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LatinEdit

EtymologyEdit

From grātia +‎ -ōsus.

PronunciationEdit

AdjectiveEdit

grātiōsus (feminine grātiōsa, neuter grātiōsum); first/second declension

  1. popular, agreeable

InflectionEdit

First/second declension.

Number Singular Plural
Case / Gender Masculine Feminine Neuter Masculine Feminine Neuter
nominative grātiōsus grātiōsa grātiōsum grātiōsī grātiōsae grātiōsa
genitive grātiōsī grātiōsae grātiōsī grātiōsōrum grātiōsārum grātiōsōrum
dative grātiōsō grātiōsō grātiōsīs
accusative grātiōsum grātiōsam grātiōsum grātiōsōs grātiōsās grātiōsa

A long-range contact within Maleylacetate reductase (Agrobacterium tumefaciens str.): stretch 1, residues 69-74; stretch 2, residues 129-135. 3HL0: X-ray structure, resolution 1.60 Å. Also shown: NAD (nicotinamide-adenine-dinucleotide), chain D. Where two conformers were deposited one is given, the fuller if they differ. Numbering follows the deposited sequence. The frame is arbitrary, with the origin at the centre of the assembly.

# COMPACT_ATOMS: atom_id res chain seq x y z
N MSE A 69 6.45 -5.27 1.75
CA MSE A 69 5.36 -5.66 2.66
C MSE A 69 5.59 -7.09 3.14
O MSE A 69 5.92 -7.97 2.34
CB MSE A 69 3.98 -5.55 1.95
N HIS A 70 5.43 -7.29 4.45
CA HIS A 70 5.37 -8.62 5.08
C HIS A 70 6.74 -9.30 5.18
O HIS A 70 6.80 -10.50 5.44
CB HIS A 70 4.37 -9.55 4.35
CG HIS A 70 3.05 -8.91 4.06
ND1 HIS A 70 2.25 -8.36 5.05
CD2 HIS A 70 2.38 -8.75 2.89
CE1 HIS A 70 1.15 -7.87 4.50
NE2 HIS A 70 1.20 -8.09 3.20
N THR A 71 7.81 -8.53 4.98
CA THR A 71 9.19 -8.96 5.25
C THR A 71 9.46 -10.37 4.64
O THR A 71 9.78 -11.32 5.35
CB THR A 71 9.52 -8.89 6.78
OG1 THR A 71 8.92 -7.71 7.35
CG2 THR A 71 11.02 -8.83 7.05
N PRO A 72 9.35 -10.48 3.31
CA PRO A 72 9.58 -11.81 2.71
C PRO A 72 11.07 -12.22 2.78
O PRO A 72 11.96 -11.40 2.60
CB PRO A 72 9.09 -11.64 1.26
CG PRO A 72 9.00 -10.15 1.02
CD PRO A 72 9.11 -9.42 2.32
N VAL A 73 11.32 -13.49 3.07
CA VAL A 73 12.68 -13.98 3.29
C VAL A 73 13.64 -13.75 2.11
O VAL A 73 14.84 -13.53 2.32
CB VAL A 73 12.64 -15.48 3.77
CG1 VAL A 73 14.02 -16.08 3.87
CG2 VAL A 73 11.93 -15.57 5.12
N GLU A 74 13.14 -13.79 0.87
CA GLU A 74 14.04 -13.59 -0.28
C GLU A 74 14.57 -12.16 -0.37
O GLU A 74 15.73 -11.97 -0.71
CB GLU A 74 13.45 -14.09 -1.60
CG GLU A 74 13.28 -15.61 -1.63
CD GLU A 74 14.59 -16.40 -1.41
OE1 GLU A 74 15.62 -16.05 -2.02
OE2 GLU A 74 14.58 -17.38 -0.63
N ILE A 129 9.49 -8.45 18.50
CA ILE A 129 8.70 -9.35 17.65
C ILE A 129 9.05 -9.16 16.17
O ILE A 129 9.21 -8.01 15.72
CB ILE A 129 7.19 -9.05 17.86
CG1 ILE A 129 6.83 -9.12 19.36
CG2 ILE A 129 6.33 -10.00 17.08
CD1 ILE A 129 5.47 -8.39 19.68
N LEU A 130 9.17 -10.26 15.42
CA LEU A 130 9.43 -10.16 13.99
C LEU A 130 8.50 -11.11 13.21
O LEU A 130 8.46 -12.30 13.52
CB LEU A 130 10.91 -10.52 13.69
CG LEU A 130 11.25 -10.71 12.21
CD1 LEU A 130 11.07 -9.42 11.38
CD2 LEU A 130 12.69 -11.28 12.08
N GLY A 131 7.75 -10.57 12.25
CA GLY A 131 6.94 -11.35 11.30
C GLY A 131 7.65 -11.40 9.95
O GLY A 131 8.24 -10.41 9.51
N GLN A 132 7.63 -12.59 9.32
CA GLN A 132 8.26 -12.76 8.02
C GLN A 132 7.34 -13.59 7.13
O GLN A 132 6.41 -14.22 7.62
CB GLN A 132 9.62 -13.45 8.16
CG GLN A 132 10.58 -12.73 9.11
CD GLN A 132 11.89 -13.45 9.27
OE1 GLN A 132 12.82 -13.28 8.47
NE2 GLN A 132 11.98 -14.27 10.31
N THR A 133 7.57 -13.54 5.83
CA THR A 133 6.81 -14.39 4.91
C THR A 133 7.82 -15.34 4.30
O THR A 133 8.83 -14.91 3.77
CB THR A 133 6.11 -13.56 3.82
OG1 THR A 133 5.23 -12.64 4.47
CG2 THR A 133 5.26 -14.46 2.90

ablative grātiōsō grātiōsā grātiōsō grātiōsīs
vocative grātiōse grātiōsa grātiōsum grātiōsī grātiōsae grātiōsa

DescendantsEdit

ReferencesEdit

  • gratiosus in Charlton T. Lewis and Charles Short (1879) A Latin Dictionary, Oxford: Clarendon Press
  • gratiosus in Charlton T. Lewis (1891) An Elementary Latin Dictionary, New York: Harper & Brothers
  • du Cange, Charles (1883), “gratiosus”, in G. A. Louis Henschel, Pierre Carpentier, Léopold Favre, editors, Glossarium Mediæ et Infimæ Latinitatis (in Latin), Niort: L. Favre
  • gratiosus” in Félix Gaffiot’s Dictionnaire Illustré Latin-Français, Hachette (1934)
  • Carl Meissner; Henry William Auden (1894) Latin Phrase-Book[1], London: Macmillan and Co.
    • to be popular with; to stand well with a person: gratiosum esse alicui or apud aliquem
    • to be popular, influential: gratiosum esse (opp. invisum esse)